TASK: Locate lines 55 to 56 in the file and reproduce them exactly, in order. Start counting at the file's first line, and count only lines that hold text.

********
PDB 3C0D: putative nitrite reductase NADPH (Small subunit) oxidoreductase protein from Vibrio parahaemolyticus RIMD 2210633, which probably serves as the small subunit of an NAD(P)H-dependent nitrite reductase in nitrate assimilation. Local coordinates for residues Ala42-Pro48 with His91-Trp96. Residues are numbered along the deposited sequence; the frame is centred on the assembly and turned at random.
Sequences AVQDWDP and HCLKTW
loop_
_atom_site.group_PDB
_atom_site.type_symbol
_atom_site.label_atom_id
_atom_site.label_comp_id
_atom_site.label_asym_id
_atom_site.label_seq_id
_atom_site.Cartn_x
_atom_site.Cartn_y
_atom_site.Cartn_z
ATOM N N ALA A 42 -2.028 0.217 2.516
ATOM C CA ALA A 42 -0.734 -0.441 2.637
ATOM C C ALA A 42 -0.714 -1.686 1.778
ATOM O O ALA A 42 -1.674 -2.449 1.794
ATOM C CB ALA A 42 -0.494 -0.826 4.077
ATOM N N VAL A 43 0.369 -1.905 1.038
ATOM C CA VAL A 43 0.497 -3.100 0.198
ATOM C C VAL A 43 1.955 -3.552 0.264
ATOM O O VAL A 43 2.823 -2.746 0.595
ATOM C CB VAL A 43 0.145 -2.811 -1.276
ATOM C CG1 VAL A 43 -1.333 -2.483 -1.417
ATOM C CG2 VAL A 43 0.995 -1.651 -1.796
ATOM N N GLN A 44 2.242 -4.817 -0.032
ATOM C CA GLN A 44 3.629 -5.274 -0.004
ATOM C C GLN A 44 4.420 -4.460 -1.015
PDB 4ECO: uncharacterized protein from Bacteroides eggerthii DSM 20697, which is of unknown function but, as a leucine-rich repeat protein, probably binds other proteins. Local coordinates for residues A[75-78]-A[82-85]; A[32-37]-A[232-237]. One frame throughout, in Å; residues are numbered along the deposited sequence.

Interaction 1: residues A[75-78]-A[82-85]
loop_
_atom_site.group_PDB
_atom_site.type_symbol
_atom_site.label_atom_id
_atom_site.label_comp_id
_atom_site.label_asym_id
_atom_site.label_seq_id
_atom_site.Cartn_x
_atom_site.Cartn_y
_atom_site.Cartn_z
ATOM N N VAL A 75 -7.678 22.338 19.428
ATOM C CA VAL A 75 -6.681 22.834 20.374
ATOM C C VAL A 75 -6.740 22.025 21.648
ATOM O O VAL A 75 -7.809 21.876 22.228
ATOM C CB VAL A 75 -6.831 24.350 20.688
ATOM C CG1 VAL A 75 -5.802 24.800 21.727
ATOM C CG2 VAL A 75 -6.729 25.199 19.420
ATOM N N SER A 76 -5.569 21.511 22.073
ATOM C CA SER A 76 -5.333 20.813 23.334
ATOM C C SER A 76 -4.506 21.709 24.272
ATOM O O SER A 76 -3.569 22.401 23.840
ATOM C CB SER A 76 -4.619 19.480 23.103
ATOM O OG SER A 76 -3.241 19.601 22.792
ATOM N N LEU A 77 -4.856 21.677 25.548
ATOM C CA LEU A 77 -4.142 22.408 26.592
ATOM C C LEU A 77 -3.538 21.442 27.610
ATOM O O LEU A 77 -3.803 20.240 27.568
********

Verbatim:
ATOM C C LEU A 77 -3.538 21.442 27.610
ATOM O O LEU A 77 -3.803 20.240 27.568